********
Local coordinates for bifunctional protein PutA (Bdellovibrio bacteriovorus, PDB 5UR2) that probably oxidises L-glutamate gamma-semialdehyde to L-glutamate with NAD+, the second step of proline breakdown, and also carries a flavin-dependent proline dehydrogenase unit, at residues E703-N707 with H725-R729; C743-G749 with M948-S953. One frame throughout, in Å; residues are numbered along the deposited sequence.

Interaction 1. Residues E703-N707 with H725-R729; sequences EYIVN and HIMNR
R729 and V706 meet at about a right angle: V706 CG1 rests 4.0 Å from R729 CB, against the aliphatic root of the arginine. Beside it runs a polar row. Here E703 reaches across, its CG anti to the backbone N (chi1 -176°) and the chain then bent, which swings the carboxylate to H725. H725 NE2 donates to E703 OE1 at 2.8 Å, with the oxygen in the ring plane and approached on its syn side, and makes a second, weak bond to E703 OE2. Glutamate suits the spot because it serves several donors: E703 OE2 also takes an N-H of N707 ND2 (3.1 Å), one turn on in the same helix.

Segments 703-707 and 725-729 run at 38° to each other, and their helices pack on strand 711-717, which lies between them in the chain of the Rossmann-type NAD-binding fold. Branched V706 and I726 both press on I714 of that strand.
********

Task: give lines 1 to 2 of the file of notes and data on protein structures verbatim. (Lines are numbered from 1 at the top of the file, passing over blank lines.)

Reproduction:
Local coordinates for bifunctional protein PutA (Bdellovibrio bacteriovorus, PDB 5UR2) that probably oxidises L-glutamate gamma-semialdehyde to L-glutamate with NAD+, the second step of proline breakdown, and also carries a flavin-dependent proline dehydrogenase unit, at residues E703-N707 with H725-R729; C743-G749 with M948-S953. One frame throughout, in Å; residues are numbered along the deposited sequence.

Interaction 1. Residues E703-N707 with H725-R729; sequences EYIVN and HIMNR